Prices in the metals sector have increased dramatically during the past year and industry commentators have started using the term boom – a word that has not been heard in mining circles for some time.

But boom is also a double-edged sword, which has drawn blood from even the most wary investor.

So, is this so-called resource boom, like any other with a down side punters should be aware of?

Spin doctors always say things are good – even when they are bad, analysts, keen to cover their behinds, mostly offer veiled warnings and commentators, well they just tend to confuse things.

Who to ask? How about the tried and tested – those veterans of the junior exploration industry who have been at the coalface of local mineral exploration, seen the booms, the busts, the droughts and still managed to come out on top.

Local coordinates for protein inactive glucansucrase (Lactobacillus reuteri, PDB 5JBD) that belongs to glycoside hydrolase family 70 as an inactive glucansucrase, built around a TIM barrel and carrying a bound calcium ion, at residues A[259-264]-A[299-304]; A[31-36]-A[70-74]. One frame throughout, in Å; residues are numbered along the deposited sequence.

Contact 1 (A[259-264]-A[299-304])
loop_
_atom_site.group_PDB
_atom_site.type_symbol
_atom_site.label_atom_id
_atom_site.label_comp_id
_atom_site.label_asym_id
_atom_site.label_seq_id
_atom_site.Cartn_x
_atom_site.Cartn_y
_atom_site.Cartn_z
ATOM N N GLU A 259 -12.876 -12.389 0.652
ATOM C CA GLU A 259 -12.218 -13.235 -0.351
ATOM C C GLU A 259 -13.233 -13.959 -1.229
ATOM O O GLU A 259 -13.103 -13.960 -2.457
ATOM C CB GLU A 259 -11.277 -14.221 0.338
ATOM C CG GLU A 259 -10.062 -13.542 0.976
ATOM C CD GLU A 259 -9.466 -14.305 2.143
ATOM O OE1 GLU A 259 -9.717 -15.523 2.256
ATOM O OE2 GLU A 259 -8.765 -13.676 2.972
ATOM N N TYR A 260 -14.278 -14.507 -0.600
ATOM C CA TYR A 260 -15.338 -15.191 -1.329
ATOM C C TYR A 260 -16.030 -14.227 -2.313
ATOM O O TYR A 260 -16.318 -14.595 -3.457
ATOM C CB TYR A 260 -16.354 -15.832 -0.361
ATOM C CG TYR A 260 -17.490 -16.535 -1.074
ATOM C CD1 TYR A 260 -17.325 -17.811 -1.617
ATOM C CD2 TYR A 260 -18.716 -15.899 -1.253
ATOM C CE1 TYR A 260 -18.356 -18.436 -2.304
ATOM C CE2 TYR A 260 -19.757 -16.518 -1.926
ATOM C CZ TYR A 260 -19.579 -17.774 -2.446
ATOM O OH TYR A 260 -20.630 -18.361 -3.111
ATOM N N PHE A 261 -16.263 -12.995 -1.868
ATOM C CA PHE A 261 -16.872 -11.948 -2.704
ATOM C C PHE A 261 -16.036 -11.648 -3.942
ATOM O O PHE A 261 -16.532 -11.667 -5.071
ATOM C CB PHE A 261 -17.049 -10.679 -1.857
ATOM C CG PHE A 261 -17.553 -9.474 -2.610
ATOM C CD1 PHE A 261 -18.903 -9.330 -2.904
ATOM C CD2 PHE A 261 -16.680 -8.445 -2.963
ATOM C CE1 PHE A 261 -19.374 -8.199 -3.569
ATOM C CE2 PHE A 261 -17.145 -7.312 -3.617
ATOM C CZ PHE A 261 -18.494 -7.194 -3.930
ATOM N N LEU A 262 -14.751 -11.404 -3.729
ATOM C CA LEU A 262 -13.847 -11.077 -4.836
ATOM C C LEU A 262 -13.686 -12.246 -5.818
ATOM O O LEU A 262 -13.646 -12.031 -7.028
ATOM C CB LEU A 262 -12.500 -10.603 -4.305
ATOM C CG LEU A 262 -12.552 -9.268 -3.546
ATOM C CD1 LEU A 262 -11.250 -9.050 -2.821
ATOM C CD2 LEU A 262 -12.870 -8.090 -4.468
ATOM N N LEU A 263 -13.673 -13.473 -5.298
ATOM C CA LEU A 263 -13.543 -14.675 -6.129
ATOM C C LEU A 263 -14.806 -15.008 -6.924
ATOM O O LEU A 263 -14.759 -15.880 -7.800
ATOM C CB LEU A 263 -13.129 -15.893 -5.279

The very ones who are now gearing up to do at it all over again.

Prospector extraordinaire and gold bull Mark Creasy, with his contagiously positive attitude, is confident the resource market’s return to favour will sustain itself for at least another five years, if not 20.

And this is not the first time the discoverer of one of the richest gold deposits in WA has predicted this particular boom.

Late last year Mr Creasy was quoted as saying: “the mining world is in the foothills of a great boom. I’m preparing myself for the first great boom of the 21st century”.

After procuring tenements over the previous bear years, Mr Creasy said he was about to increase his annual exploration spending of several million dollars on his raft of tenements.

He justifies this spending despite the past 10 or so years of bear markets.